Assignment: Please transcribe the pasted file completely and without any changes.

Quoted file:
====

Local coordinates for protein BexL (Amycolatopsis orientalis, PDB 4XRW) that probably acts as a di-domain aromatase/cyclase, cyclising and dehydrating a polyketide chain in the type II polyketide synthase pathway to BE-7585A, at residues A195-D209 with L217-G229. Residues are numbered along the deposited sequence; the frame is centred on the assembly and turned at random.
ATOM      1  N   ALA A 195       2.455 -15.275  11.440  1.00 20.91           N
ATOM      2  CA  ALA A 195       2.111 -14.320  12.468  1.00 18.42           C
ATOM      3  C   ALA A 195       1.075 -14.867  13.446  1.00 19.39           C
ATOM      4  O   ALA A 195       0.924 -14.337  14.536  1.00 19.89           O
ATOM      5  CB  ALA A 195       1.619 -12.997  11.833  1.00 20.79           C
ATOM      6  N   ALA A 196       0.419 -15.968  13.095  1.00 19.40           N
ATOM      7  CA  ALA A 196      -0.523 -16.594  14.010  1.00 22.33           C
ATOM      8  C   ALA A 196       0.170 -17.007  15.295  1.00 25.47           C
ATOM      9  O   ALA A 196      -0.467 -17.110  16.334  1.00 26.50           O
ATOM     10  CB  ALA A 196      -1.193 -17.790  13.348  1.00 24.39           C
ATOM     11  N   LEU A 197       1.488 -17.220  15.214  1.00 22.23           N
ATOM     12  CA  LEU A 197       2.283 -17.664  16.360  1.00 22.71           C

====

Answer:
Local coordinates for protein BexL (Amycolatopsis orientalis, PDB 4XRW) that probably acts as a di-domain aromatase/cyclase, cyclising and dehydrating a polyketide chain in the type II polyketide synthase pathway to BE-7585A, at residues A195-D209 with L217-G229. Residues are numbered along the deposited sequence; the frame is centred on the assembly and turned at random.
ATOM      1  N   ALA A 195       2.455 -15.275  11.440  1.00 20.91           N
ATOM      2  CA  ALA A 195       2.111 -14.320  12.468  1.00 18.42           C
ATOM      3  C   ALA A 195       1.075 -14.867  13.446  1.00 19.39           C
ATOM      4  O   ALA A 195       0.924 -14.337  14.536  1.00 19.89           O
ATOM      5  CB  ALA A 195       1.619 -12.997  11.833  1.00 20.79           C
ATOM      6  N   ALA A 196       0.419 -15.968  13.095  1.00 19.40           N
ATOM      7  CA  ALA A 196      -0.523 -16.594  14.010  1.00 22.33           C
ATOM      8  C   ALA A 196       0.170 -17.007  15.295  1.00 25.47           C
ATOM      9  O   ALA A 196      -0.467 -17.110  16.334  1.00 26.50           O
ATOM     10  CB  ALA A 196      -1.193 -17.790  13.348  1.00 24.39           C
ATOM     11  N   LEU A 197       1.488 -17.220  15.214  1.00 22.23           N
ATOM     12  CA  LEU A 197       2.283 -17.664  16.360  1.00 22.71           C